"Everything is connected… no one thing can change by itself."

Longevity can be a dangerous thing.

The majority of webcomics are still in their youth, these days, but we have started to get more and more passing the decade mark. Which isn’t a sign of old age, persay – but it does occasionally make me worry. How long until we have gag comics that go the way of Garfield, reduced to a formula and devoid of all real humor? How long can a story run before wandering over its own tail in complex plot after plot, needing to hit the reset button over and over again in the fashion of so many comic-book superheroes?

There are a lot of comics I have faith in to avoid such fates – but the more solid the world of webcomics becomes, the longer it survives and evolves, the more likely that many of my favorite strips see similar dilemmas to those that plague the newspaper strip and comic book industries.

Which is why it is often a relief to see a story that has a beginning, a middle, and an end, and enters into the game fully aware of this fact.

Empty Words is one such strip.

LifeEmpty Words is a beautifully illustrated story that deals with some very heart-wrenching issues, and more importantly, some very realistic people dealing with those issues. And as of last week, the story has come to an end.

There aren’t many characters in the story. There aren’t many locations. The plot itself is driven almost entirely, intensely, by the people in the story and their interactions with each other.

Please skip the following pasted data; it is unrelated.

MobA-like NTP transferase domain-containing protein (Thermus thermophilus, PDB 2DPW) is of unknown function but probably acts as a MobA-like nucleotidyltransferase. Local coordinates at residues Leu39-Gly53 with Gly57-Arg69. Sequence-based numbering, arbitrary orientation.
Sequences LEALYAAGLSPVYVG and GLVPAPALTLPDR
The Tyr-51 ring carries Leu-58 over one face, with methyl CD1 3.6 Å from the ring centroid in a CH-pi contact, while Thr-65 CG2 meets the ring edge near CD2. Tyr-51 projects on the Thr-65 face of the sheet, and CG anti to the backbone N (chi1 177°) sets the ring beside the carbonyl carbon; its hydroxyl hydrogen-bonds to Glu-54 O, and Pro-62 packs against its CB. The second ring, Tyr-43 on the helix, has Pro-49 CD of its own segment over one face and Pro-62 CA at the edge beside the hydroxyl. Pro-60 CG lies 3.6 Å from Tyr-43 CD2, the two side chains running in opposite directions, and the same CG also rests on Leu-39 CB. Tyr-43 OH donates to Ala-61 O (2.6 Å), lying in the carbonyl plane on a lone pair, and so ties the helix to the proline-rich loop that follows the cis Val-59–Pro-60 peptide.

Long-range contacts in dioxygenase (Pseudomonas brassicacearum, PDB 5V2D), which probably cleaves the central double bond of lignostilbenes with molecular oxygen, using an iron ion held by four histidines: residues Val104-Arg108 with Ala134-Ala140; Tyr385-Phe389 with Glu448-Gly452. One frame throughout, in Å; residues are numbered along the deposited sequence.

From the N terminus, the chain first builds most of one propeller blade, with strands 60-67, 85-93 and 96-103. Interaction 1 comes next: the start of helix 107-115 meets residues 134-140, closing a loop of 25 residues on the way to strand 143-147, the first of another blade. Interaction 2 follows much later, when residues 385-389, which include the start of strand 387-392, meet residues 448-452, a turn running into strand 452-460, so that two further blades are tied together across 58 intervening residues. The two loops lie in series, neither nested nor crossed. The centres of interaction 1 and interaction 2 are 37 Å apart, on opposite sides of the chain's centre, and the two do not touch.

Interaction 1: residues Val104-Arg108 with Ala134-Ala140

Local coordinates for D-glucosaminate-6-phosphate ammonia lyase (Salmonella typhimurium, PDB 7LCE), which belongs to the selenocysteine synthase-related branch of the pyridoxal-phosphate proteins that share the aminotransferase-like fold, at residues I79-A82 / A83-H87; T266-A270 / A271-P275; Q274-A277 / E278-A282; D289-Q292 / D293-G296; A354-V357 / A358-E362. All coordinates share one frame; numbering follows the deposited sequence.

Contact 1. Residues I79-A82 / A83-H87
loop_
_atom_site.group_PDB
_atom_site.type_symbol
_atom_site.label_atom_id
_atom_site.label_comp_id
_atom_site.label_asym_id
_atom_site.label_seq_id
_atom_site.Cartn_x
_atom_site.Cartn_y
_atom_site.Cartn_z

Which seems perfectly appropriate, given the topics the comic is about. Loneliness. Family. Relationships.

The art is striking, and despite the almost hollow eyes of the characters, they convey a very real – very powerful – sense of life. The story adds that realism as well, with people and moments that connect the characters to a larger life, outside of what we see. They have a past, and seeing bits of those details helps ground the story in a much larger world than what we are shown.

DeathSome pages have many words, and some have nearly none at all. Both have their place in telling the tale of Audrey, a young woman who works in a caretaking home for the elderly, and Greg, a journalist in search of a story.

As I said above, it is a very powerful story. At it’s heart, it deals with the connections between people, both those they yearn for and those they try to run away from. Along the way it touches on motivations, infallibility… Life. Death.

Serious stuff, but it manages to deal with it without ever feeling forced, without ever feeling fake.

It took three and a half years for Ben Rivers to tell this story.

I’d say it was worth every minute of it.

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